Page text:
West Coast port living large now, but can it last?
Port of Oakland first to stage its annual update for shippers. Other California ports to follow.
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container volume reached an all-time high in 2018, mirroring similar box throughput numbers scored by ports in Southern California. The news comes on the eve of Oakland’s annual “State of the Port” luncheon, which apprises shippers and other transport stakeholders on the health of the state’s third largest ocean cargo gateway.
Oakland handled the equivalent of 2.55 million twenty-foot equivalent units (TEUs) last year, which was up 5.2 percent from 2017 volume. Furthermore, it was the second straight year of record volume.
According to port figures, 2018 import cargo volume increased 5 percent while exports declined 3.5 percent. The volume of empty containers returned to origin destinations for future import loads increased 19.7 percent.
Port spokesmen told LM that multiple influences were at work in 2018 shaping cargo flows, including:
- A China-U.S. trade dispute that prompted shippers to accelerate import orders ahead of anticipated tariffs
- A strong dollar that made U.S. exports costlier overseas
- A buildup of empty containers in the U.S. that required repositioning to Asia because of the import surge.
“Last year was the busiest one ever at the port for a variety of reasons,” says Port of Oakland Maritime Director . “Our objective now is to build on this performance to grow import and export volume.”
Driscoll is expected to expand upon this observation when he addresses the luncheon event tomorrow, which is co-sponsored by the .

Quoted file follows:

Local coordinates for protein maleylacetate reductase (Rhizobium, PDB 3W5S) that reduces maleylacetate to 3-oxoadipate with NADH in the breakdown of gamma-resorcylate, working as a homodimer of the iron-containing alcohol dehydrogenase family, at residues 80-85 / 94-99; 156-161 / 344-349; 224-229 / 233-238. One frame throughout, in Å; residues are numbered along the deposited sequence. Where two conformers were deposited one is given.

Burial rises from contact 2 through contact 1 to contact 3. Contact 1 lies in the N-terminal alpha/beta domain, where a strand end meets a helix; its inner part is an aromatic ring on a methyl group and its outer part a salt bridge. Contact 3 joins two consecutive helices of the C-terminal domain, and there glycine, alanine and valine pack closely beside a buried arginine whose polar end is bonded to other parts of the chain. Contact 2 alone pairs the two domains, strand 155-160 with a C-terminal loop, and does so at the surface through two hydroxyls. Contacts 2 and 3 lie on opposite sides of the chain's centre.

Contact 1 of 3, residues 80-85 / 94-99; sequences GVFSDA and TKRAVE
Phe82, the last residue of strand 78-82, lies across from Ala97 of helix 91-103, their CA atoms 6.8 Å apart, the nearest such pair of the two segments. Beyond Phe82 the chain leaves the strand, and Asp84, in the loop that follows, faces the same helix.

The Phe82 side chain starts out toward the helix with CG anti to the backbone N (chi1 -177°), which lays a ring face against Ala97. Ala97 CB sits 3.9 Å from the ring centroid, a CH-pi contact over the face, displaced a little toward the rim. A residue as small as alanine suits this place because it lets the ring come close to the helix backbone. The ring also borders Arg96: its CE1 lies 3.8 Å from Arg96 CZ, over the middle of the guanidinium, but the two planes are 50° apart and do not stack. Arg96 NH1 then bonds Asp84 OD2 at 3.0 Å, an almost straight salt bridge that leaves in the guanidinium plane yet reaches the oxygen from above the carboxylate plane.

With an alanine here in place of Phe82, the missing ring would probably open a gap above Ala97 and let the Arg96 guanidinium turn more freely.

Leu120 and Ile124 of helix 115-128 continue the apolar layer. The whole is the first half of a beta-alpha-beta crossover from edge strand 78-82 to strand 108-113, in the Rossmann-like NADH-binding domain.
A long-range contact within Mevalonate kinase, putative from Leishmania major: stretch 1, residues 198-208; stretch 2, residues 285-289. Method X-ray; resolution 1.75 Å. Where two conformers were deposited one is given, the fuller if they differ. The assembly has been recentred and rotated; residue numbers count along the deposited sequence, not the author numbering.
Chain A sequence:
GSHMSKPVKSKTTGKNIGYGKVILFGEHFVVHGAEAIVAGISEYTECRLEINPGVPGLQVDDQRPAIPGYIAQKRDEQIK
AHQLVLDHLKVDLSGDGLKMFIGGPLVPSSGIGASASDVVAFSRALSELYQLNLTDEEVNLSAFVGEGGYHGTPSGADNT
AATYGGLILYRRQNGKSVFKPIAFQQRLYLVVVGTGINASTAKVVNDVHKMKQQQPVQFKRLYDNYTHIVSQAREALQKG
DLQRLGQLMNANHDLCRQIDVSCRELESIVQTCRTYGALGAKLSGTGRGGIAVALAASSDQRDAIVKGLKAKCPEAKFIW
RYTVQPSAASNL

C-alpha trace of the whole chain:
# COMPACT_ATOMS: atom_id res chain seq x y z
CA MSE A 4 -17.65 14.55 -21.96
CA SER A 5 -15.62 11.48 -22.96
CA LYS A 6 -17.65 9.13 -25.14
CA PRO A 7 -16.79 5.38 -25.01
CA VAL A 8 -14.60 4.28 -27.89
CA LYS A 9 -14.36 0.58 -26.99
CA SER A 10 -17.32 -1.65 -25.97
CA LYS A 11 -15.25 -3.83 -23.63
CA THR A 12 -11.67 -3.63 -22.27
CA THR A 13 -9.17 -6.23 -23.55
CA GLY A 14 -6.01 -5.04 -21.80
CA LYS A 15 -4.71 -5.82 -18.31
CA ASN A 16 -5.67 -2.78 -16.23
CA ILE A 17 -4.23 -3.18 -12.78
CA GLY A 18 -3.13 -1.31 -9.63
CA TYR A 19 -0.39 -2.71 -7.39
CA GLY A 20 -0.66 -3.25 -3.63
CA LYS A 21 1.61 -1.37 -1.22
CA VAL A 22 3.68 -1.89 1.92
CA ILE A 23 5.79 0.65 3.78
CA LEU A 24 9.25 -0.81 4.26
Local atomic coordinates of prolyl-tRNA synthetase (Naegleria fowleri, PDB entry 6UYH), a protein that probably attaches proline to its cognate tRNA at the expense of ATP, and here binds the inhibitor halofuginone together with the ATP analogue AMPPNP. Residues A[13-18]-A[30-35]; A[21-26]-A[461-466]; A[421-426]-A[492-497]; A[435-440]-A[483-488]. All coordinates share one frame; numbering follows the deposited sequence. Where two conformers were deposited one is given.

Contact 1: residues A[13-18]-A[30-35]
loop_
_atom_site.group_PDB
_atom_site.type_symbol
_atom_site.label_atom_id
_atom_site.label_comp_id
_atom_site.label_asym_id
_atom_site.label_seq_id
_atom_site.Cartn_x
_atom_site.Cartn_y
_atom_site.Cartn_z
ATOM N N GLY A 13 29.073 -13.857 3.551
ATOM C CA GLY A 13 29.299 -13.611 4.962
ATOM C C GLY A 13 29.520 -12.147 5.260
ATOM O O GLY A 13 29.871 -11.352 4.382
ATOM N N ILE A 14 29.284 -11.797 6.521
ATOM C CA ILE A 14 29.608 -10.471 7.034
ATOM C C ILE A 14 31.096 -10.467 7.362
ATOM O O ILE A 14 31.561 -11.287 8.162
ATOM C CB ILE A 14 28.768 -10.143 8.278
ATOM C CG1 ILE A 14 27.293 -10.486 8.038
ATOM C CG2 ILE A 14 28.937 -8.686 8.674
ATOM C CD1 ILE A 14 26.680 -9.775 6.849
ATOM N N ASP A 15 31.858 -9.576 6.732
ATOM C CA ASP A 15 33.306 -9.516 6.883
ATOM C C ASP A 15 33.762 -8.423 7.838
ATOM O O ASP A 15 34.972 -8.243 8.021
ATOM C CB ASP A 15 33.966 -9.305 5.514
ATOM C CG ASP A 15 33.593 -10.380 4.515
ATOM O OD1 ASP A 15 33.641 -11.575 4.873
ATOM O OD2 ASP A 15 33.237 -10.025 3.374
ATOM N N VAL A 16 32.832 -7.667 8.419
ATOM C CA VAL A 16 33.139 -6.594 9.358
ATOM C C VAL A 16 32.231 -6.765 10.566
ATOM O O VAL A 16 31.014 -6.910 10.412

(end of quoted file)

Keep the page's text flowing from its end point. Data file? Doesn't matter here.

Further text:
It should be noted that the PMSA has sounded a note of skepticism on the sustainability of Oakland’s robust box numbers...as it has on the fortunes of the San Pedro Bay ports.
“California is losing market share to Eastern, Gulf and Canadian ports,” notes PMSA president .
In a recent blog post shared with LM, he noted that California’s ports have lost 5% of all North American container market share – dropping from 35.5% to 30.2% and current volume numbers are nearly 50% below state projections.
“Those that import cargo through California cite higher costs associated with regulations, and increased uncertainty with regard to constantly changing environmental regulations and associated costs as the motivations for re-routing goods,” says McLaurin.
He adds that the most disconcerting part of this diversionary trend is that once supply chains are re-routed, “they are notoriously hard to reverse.”
Next week Long Beach and Los Angeles will stage similar “state of the port” forums, and shippers will be keen to learn how they will confront these shared challenges.
About the AuthorPatrick Burnson, Executive Editor Patrick Burnson is executive editor for Logistics Management and Supply Chain Management Review magazines and web sites. Patrick is a widely-published writer and editor who has spent most of his career covering international trade, global logistics, and supply chain management. He lives and works in San Francisco, providing readers with a Pacific Rim perspective on industry trends and forecasts. You can reach him directly at
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